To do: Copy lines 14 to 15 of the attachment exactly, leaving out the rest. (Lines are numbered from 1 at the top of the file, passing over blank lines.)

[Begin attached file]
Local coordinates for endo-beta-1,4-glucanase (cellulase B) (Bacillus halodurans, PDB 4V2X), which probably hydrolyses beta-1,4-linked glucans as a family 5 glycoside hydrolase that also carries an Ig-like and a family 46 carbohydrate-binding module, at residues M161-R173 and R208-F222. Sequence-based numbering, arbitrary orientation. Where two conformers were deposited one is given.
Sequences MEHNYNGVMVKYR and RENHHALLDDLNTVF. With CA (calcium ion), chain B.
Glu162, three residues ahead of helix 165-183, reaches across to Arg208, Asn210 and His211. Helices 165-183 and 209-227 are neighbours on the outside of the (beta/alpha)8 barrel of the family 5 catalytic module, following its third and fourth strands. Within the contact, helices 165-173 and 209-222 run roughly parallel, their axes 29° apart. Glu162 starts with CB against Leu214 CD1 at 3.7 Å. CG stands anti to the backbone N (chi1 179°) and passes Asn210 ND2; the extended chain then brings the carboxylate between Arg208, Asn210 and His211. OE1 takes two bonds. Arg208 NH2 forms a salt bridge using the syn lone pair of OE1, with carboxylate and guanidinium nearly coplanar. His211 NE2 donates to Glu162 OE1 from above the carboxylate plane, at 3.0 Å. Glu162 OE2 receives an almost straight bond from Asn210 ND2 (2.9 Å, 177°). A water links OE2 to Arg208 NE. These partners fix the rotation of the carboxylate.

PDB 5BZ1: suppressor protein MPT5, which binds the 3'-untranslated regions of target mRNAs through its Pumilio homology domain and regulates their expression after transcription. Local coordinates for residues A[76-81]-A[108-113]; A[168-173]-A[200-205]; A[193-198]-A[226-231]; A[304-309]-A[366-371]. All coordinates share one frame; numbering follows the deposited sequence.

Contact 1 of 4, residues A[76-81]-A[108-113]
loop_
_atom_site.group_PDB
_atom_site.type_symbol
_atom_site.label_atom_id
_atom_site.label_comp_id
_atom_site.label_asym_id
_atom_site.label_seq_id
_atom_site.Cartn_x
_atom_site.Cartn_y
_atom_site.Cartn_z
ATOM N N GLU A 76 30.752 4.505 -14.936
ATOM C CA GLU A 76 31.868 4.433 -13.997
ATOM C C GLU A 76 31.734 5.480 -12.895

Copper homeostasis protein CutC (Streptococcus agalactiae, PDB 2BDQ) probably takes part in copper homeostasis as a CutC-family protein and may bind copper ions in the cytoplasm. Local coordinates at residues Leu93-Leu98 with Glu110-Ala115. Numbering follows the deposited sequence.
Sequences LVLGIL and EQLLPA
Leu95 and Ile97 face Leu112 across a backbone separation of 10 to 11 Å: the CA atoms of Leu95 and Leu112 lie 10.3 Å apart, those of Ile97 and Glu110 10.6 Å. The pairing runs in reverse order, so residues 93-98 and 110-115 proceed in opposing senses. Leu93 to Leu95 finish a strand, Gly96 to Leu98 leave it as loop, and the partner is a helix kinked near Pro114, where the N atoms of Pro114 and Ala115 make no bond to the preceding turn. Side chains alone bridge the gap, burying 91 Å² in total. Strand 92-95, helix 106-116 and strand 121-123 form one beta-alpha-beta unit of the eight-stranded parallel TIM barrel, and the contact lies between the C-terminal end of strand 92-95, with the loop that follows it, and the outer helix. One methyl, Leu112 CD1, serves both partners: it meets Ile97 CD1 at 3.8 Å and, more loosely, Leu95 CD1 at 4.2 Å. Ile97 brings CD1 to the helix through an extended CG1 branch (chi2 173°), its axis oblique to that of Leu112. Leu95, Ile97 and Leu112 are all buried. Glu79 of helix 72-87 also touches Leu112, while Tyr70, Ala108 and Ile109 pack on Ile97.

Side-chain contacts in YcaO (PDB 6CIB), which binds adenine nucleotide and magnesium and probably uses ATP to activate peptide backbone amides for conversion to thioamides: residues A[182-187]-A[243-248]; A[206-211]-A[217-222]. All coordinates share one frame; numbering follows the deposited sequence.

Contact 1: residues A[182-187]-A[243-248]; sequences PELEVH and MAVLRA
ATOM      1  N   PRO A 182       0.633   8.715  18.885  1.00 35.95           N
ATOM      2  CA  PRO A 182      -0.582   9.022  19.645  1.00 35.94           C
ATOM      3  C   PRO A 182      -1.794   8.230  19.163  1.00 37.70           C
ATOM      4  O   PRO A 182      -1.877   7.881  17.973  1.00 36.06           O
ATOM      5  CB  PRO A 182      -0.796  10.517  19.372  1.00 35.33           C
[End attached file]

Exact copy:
_atom_site.Cartn_y
_atom_site.Cartn_z